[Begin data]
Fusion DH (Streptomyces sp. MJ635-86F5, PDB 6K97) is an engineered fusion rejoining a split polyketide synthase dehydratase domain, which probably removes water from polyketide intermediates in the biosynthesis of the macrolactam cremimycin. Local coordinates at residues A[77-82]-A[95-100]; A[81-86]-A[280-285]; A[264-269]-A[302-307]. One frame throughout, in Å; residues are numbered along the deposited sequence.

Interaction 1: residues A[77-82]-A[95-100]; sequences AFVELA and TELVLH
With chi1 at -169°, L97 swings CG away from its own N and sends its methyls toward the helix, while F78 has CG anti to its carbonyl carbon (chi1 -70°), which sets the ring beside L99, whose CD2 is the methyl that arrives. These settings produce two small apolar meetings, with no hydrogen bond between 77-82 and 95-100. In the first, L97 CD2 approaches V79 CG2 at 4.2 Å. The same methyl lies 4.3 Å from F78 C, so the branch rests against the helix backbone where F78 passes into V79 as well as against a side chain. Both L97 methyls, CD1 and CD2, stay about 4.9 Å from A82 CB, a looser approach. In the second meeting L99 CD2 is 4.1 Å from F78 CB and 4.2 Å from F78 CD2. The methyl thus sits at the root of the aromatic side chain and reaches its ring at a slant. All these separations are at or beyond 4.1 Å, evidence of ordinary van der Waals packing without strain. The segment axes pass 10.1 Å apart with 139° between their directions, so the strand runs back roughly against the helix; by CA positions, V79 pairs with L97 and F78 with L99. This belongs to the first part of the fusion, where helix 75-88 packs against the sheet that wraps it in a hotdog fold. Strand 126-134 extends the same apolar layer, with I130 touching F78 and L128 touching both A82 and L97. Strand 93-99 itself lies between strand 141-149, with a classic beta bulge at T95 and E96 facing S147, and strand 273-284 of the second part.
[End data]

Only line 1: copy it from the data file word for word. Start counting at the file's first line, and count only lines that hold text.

Fusion DH (Streptomyces sp. MJ635-86F5, PDB 6K97) is an engineered fusion rejoining a split polyketide synthase dehydratase domain, which probably removes water from polyketide intermediates in the biosynthesis of the macrolactam cremimycin. Local coordinates at residues A[77-82]-A[95-100]; A[81-86]-A[280-285]; A[264-269]-A[302-307]. One frame throughout, in Å; residues are numbered along the deposited sequence.